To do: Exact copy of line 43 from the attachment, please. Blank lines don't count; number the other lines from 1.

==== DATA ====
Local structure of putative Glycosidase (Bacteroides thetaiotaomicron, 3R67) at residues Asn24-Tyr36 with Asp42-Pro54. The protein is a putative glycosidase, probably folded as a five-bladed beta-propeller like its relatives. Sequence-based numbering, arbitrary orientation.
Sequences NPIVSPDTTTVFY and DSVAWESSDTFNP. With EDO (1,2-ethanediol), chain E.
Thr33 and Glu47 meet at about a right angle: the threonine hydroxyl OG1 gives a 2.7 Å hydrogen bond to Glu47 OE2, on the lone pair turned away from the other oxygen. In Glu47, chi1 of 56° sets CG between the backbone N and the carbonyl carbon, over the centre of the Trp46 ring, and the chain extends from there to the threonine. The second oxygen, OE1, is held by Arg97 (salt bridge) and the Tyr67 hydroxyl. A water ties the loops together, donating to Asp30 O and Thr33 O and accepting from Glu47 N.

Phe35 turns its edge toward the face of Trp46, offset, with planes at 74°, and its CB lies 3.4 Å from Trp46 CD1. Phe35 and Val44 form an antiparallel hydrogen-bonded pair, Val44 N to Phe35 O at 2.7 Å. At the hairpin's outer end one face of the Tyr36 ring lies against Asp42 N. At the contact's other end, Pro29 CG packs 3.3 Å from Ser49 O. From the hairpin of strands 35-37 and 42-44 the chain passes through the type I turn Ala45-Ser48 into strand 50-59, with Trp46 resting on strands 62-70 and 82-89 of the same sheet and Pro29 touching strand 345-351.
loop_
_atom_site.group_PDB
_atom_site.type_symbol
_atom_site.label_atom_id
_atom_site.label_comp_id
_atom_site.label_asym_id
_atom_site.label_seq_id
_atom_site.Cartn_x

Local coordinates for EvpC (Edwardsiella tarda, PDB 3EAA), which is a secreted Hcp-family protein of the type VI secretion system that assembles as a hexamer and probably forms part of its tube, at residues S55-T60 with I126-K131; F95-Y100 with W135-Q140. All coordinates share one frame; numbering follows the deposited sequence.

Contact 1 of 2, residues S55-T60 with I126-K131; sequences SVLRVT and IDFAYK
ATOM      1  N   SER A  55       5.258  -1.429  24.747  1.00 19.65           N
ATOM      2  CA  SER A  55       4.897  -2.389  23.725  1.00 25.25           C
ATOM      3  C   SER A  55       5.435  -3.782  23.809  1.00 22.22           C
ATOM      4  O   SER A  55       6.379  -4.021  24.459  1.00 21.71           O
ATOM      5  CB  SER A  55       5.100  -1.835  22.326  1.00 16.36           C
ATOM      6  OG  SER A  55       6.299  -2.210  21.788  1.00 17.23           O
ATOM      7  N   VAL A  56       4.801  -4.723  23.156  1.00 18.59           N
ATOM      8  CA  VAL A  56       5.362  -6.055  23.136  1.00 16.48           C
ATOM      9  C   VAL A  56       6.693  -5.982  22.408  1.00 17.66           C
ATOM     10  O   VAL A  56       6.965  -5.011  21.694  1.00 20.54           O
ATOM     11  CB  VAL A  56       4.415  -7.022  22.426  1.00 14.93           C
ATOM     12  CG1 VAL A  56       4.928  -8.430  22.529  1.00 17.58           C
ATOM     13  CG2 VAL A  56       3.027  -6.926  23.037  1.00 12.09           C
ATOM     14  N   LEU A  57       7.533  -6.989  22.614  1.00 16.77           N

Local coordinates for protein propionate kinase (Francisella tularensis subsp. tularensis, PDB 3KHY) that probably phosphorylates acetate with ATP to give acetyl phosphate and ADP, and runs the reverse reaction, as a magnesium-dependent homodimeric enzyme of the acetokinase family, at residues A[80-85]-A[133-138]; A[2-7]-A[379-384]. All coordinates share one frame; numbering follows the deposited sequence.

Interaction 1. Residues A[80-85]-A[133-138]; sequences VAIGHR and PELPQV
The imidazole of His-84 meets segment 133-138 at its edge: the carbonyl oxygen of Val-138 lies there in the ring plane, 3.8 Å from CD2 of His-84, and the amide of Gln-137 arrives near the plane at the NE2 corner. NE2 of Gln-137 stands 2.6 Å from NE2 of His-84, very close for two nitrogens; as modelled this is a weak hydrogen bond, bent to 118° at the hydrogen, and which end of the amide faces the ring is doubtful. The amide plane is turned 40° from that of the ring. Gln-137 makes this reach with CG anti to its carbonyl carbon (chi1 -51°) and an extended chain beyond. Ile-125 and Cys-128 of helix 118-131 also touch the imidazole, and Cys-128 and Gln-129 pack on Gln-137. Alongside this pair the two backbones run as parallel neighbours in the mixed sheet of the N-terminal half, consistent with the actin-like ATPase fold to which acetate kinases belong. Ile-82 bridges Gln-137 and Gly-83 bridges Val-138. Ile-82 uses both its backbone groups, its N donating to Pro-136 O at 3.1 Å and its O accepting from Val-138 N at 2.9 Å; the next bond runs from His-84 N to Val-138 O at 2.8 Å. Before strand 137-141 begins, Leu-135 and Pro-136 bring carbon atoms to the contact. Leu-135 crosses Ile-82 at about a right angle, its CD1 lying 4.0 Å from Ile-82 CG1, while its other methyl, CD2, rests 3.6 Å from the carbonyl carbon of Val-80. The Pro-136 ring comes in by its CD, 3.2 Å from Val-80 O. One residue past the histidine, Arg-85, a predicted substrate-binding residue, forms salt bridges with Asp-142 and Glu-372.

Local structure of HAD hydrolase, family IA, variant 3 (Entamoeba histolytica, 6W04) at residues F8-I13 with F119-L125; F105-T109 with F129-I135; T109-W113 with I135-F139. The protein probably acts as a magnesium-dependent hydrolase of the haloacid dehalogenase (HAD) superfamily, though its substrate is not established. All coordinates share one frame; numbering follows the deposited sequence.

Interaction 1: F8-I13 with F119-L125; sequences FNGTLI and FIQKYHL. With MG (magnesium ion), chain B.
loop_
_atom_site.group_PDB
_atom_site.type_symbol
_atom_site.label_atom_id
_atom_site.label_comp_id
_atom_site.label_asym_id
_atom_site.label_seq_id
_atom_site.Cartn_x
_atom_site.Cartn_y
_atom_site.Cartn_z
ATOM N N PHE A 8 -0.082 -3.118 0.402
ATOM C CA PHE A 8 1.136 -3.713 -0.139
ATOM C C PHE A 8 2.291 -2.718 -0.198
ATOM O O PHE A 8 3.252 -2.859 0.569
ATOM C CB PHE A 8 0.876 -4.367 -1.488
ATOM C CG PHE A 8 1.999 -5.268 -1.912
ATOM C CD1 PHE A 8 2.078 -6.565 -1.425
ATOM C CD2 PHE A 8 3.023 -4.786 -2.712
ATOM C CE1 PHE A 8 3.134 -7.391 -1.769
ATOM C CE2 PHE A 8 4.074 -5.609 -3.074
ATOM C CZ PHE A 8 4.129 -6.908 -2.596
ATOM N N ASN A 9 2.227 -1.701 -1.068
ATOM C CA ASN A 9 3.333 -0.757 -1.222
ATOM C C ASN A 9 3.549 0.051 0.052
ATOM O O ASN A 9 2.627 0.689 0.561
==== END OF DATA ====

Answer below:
_atom_site.Cartn_z